It’s always been a fucking pyramid scheme and we (the artists) have always been drowning. But now the labels are whispering in our ears, trying to get us to turn on OUR AUDIENCE!
“They’re STEALING from you,” they say, “They’re taking bread out of your mouths and the mouths of their children! They’re taking YOUR MUSIC without paying for it!”
(Of course, what they don’t say is that the consumer wouldn’t really be paying YOU for it, they’d be paying the LABEL and the label would then decide what you are “owed” from the sale of “your” music.)
“Aren’t you ANGRY?” they say, “It’s immoral! These downloading kids are monsters! We need to litigate this for your own protection!”
Of course, the label doesn’t bother to mention the fact that THE KIDS ARE ACTUALLY LISTENING TO YOUR MUSIC. Which for any artist in any era has always been the greatest struggle: to be heard and valued. And frankly, the modern technological era is great for that! New forms of music, new unique artists, idiosyncratic genres, all different voices: downloading, the internet, spotify, and mp3s have dispersed and uplifted in a way that traditional media doesn’t.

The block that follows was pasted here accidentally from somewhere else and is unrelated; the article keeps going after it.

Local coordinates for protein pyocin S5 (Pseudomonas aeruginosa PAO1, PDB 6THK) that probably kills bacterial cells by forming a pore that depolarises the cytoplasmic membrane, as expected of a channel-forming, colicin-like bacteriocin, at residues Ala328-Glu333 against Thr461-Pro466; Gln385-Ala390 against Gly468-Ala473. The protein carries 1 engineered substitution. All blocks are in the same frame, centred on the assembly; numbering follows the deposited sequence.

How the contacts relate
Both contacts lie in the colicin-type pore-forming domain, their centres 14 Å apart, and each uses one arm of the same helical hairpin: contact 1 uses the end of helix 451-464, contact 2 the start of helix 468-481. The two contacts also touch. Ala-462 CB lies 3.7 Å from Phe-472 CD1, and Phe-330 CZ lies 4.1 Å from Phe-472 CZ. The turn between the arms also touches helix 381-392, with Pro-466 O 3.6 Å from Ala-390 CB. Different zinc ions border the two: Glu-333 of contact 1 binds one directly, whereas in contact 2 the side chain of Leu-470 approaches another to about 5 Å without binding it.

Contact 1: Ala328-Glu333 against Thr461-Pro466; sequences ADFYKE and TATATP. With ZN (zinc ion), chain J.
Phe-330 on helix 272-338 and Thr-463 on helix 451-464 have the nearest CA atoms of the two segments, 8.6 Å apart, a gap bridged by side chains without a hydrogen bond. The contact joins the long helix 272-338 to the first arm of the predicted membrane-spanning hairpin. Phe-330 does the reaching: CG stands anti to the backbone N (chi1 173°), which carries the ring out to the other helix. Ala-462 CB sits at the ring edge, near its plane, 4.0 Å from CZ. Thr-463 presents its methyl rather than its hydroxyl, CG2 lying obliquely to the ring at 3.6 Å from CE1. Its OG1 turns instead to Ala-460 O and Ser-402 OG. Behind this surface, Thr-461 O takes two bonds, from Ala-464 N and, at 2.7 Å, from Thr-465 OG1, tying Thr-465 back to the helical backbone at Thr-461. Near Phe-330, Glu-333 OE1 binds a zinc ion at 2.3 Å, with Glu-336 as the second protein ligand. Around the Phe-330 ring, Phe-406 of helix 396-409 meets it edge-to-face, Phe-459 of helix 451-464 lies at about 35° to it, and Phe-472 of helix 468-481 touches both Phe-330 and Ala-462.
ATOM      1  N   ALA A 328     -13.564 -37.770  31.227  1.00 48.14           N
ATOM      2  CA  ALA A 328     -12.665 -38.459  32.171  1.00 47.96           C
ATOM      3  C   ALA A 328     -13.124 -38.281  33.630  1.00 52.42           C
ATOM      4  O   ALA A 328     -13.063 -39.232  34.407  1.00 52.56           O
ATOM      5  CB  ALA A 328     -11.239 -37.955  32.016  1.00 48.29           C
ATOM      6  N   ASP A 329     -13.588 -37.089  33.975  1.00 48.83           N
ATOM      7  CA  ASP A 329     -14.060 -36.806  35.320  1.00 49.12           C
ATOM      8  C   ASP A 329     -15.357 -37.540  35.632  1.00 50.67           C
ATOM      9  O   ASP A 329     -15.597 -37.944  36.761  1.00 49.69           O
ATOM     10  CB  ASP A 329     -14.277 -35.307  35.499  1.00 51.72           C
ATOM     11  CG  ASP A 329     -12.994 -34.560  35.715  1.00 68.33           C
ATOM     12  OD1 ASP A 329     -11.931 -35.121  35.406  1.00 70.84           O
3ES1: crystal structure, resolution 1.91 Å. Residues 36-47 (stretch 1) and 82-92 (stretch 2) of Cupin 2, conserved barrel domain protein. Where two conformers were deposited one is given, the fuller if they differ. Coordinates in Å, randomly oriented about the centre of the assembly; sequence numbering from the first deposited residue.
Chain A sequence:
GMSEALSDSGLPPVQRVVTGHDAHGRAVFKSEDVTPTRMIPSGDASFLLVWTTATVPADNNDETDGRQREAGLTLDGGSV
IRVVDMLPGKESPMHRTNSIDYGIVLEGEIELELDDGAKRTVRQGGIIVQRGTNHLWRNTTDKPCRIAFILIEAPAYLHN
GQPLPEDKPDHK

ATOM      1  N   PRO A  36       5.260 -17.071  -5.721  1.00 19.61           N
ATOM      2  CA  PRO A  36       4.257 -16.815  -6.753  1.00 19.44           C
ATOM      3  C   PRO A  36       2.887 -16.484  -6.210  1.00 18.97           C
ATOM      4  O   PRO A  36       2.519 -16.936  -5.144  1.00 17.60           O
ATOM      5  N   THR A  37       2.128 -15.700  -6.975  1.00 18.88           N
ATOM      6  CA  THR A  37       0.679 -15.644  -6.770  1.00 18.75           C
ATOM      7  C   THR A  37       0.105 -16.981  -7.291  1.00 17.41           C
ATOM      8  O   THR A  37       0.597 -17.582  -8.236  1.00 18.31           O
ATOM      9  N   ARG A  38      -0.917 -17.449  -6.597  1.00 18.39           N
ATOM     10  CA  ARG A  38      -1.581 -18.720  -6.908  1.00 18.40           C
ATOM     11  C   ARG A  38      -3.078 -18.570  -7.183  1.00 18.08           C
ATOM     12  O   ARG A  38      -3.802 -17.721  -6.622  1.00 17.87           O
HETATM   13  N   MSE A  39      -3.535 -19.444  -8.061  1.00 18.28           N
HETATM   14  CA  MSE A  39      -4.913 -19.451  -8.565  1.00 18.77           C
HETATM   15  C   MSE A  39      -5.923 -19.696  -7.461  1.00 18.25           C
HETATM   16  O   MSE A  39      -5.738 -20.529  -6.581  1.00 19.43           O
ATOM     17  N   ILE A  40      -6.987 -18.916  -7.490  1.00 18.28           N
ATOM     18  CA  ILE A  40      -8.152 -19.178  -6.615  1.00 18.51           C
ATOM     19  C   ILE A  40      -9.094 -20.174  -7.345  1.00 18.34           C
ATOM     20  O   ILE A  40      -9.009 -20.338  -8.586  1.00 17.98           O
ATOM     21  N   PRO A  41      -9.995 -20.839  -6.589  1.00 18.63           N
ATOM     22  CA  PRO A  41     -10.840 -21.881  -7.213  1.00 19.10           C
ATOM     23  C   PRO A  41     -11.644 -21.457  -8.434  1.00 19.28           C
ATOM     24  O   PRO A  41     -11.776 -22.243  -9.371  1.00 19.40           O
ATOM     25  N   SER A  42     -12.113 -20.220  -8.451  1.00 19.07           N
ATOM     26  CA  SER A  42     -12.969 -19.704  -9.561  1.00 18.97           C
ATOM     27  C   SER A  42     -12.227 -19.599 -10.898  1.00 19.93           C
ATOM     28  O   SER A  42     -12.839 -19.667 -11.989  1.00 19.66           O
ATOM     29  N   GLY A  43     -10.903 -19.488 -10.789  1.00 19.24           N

The saddest and most poignant example given in David Lowery’s article is that of the dearly departed Vic Chesnutt. In the article, he briefly touches on Vic’s slow health decline and the fact he took his own life, dying in poverty. It’s a touching and tragic story, and for someone close to Chesnutt, it’s probably hard to not see a direct connection to Vic’s despair and pain and poverty and the dirty thieves who refused to pay him his due in life.
Truthfully, I found this particular example somewhat manipulative and flawed. It’s tragic Vic didn’t see and enjoy the monetary value of his music commensurate to it’s emotional value. But is the presumption that he absolutely would have if downloading hadn’t existed? Would he have even had a career at all if not for exchanging mixtapes between friends, even the wholesale downloading of his catalogue? Furthermore, I find it grotesque to even imply that a man who struggled with a lifetime of physical pain, substance abuse, lack of mobility, and the deep depression it all bore might not have taken his own life if we’d just paid him for his time.